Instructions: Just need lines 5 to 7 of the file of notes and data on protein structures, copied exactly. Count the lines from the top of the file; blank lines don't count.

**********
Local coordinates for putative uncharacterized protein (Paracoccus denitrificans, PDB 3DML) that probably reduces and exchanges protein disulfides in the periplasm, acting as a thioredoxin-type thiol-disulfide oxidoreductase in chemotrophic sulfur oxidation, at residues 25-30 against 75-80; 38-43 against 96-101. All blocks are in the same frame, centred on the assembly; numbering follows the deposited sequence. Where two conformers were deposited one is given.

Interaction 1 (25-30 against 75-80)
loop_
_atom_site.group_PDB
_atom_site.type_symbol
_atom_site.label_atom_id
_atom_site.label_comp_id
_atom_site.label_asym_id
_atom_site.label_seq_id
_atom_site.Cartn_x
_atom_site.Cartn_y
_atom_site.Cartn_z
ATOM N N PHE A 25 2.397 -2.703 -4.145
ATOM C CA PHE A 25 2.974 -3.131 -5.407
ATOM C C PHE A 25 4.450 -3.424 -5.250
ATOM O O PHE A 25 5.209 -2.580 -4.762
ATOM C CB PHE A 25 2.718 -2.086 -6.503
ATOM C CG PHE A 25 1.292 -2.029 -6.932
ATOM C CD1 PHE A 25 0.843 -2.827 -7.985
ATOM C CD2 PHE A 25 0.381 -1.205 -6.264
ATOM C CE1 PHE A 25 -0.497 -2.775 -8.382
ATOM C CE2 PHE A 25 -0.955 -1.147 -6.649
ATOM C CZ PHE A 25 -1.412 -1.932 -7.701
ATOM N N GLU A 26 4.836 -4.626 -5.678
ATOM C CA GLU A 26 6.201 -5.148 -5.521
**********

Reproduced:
_atom_site.type_symbol
_atom_site.label_atom_id
_atom_site.label_comp_id